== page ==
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Authors who hate social media

Authors who hate social media

Social media for authors[This article was written by guest contributor Nancy L. Baumann of Bookarma.]

If you’re an author, you may have come kicking and screaming into the world of social media — or perhaps you haven’t entered it at all. “I don’t like social media … I need more than 140 characters … It’s not communication … blah, blah, blah.”

Authors, it’s time to get over it! If you can string a few words together and click (and if you can’t, then don’t call yourself an author), then you better get out there. Social media is not a fad; it’s your best bet for marketing your book, and if you’re not in it, you are Out. Of. It.

It’s that important

Nobody’s hanging over the back fence and chatting with the neighbors or sitting down for long phone calls with their friends anymore. Our attention is diverted in a million directions, and we rarely have time for those luxuries.

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Should you get your MFA? Professional writers weigh in

Should you get your MFA? Professional writers weigh in

Is an MFA in Creative Writing Worth It?

The pros and cons of an MFA in Creative Writing

On the one hand, getting your MFA will (ideally) give you access to a strong community of writers, mentorship from published authors and poets, and the time and space to develop your own voice.

On the other hand, it’ll cost you a boatload of money (unless you’re able to get full funding from the institution), and you’ll graduate with the qualifications to — what? — hop from city to city as an undervalued adjunct and never pay off those loans?

Then again, having a couple years to work on your craft while surrounded by supportive readers does sound like Paradise. Hmmmmm. Decisions!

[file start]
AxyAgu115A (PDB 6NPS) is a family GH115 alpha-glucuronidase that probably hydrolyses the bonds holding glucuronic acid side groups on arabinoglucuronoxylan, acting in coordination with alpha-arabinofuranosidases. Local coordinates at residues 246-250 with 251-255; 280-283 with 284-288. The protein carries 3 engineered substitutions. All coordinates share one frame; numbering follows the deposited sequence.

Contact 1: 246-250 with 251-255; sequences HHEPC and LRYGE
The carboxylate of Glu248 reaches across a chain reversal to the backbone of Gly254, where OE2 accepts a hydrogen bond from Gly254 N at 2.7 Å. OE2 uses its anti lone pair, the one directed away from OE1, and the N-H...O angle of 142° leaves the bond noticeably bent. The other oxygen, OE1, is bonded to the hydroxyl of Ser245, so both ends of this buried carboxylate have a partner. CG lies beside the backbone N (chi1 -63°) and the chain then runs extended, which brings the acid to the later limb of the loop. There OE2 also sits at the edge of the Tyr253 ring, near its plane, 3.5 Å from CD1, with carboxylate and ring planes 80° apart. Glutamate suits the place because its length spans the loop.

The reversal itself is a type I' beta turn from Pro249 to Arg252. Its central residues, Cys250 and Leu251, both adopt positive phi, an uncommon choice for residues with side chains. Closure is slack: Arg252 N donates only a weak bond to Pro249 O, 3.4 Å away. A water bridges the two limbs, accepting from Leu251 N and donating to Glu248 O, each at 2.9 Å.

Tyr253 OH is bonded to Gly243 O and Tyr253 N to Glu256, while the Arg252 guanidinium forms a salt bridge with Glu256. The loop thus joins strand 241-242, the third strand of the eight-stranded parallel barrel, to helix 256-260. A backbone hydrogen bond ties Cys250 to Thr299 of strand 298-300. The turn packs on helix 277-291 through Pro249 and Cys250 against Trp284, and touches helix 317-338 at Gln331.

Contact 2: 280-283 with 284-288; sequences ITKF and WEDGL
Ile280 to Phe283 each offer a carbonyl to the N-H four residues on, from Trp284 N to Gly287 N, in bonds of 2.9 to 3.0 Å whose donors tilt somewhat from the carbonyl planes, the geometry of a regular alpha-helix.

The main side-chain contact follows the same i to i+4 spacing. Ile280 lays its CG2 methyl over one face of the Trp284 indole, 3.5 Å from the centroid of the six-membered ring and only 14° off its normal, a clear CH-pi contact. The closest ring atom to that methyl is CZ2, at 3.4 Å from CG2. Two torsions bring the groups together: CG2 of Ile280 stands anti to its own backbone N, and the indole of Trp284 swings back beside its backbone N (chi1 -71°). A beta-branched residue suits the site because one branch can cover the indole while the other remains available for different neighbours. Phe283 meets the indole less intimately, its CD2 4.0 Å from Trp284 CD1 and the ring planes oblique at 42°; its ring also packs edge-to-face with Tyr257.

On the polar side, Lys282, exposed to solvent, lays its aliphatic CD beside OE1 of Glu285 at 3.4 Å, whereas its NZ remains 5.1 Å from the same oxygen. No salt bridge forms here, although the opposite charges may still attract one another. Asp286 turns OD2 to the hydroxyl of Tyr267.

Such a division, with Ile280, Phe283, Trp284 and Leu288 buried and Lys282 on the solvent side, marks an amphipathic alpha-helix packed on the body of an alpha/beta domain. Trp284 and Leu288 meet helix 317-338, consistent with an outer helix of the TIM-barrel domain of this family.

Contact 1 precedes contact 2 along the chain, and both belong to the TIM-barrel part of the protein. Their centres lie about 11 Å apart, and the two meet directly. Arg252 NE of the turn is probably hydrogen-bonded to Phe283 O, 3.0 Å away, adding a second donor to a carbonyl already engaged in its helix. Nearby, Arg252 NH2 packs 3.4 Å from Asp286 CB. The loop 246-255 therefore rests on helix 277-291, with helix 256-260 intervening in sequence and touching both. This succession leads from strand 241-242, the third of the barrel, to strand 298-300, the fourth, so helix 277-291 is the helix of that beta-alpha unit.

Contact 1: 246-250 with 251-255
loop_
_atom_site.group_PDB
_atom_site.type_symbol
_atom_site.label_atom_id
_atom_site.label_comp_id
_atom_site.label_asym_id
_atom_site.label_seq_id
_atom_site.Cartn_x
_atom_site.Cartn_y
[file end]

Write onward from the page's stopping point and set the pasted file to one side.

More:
Writers and teachers give their opinions on the MFA system

So,… is it worth it? Should you get your MFA?  Flavorwire asked 27 accomplished writers whether they thought an MFA was necessary, helpful, and worth the expense. Click HERE to read what they had to say.

Is an MFA out of the question for you because of financial concerns or work/family obligations? Read our article about building an MFA curriculum for yourself (DIY-style).

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The twelve stages of writing

The twelve stages of writing

Stages of writing

  Oh, it’s funny because it’s true.

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BookBaby announces new president

BookBaby announces new president

Steven-Spatz-President-of-BookBaby-headshotWe’ve got some exciting news to share: Steven Spatz has been chosen as the new president of BookBaby. 

Spatz has been the Chief Marketing Officer for Audio Video Labs (our parent company) for much of the past 10 years. He’s been a driving force behind many of our new products, including BookPromo and BookShop.

“Steven has been an invaluable marketer for AVL on the music side of the business,” says AVL CEO Tony van Veen. “But he took a special interest in BookBaby from day one of this brand and we’re excited to see what he can do with the business.”

“I’ve watched this company grow from its origins as CD Baby’s little brother, to become a leader in its field,” says Spatz. “I can’t wait to devote 100% of my time to this amazing brand.”

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Printed Books 101: how to prepare graphic files for book printing, Pt. 1

Printed Books 101: how to prepare graphic files for book printing, Pt. 1

How to prepare graphic files for book printingYou want your printed books to look great. But in order to ensure the highest-quality printing for your book, you’ll need to send your book printer manuscript files that are pristine.

If you’re wondering how to properly prepare your manuscript files to ensure that your printed books look perfect, please read these instructions carefully — and be sure to provide your book printer with the highest quality graphic files possible for your book’s cover and body text.

[Also, if you're printing books with BookBaby and have any questions about the process, just give us a call or send an email. We're happy to guide you through it.]

STEP 1: Decide your trim size, binding style, and paper stock

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How publishers helped create a nation of readers by giving away 122 million books

How publishers helped create a nation of readers by giving away 122 million books

Free book giveaway helps create a nation of readers

When is FREE the right price?

Last week at the end of an Apple product launch event, the band U2 came on stage and played a song. They then surprised the world by announcing that every single iTunes customer (500 million people) already had a copy of the band’s new album in their purchase history, downloadable for free.